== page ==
The Closest Living Relatives of Land Plants

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Science  14 Dec 2001:
Vol. 294, Issue 5550, pp. 2351-2353
DOI: 10.1126/science.1065156


The embryophytes (land plants) have long been thought to be related to the green algal group Charophyta, though the nature of this relationship and the origin of the land plants have remained unresolved. A four-gene phylogenetic analysis was conducted to investigate these relationships. This analysis supports the hypothesis that the land plants are placed phylogenetically within the Charophyta, identifies the Charales (stoneworts) as the closest living relatives of plants, and shows the Coleochaetales as sister to this Charales/land plant assemblage. The results also support the unicellular flagellateMesostigma as the earliest branch of the charophyte lineage. These findings provide insight into the nature of the ancestor of plants, and have broad implications for understanding the transition from aquatic green algae to terrestrial plants.

The evolutionary origin of the embryophytes (or land plants) from their green algal ancestor was a pivotal event in the history of life. This monophyletic group has altered the biosphere and now dominates the terrestrial environment, but uncertainty as to the identity of their closest living relatives has persisted in the literature after more than a century of scrutiny (1–3). Morphological and molecular studies have identified two distinct lineages within the green plants sensu lato, termed Charophyta and Chlorophyta. The Charophyta comprise the land plants and at least five lineages (orders) of fresh water green algae, and are sister to the Chlorophyta, which consist of essentially all other green algae. Previous molecular analyses have verified monophyly of most of the charophyte orders (4–6), but branching patterns among these lineages have been only weakly supported, with results that were sensitive to taxon selection and method of phylogenetic reconstruction. Similarly, analyses of morphological and genome structural data have clarified some relationships (7–10), but have been limited by the number of characters available, uncertain homology assessment, and a lack of character independence.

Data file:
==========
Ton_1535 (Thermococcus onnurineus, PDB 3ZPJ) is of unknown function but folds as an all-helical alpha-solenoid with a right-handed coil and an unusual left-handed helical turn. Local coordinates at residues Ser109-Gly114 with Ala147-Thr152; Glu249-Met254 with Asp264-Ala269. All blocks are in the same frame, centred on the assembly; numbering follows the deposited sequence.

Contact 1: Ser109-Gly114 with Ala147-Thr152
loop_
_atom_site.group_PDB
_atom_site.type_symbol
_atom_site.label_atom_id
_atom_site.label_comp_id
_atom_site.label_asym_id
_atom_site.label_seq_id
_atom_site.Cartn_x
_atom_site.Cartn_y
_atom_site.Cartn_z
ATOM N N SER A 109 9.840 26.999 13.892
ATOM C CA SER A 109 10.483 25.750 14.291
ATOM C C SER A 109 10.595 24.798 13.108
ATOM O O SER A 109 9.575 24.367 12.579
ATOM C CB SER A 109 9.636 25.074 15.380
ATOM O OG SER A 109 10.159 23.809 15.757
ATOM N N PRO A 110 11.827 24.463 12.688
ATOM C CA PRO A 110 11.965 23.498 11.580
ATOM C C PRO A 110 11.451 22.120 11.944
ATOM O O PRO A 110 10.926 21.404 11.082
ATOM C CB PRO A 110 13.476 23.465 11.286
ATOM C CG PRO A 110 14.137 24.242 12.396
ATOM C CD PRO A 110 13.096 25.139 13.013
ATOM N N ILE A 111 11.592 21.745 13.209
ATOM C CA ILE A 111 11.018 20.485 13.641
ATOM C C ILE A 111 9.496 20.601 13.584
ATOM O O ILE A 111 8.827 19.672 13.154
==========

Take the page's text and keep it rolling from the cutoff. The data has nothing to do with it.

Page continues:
Identifying the closest living relatives of land plants has been difficult. Roughly 470 million years of evolution since the colonization of the land, coupled with rapid radiation and numerous extinction events (2, 3, 11), has resulted in an inherently difficult phylogenetic problem, with much information from the early, common history of evolution obscured by subsequent evolution in the now independent lineages (12).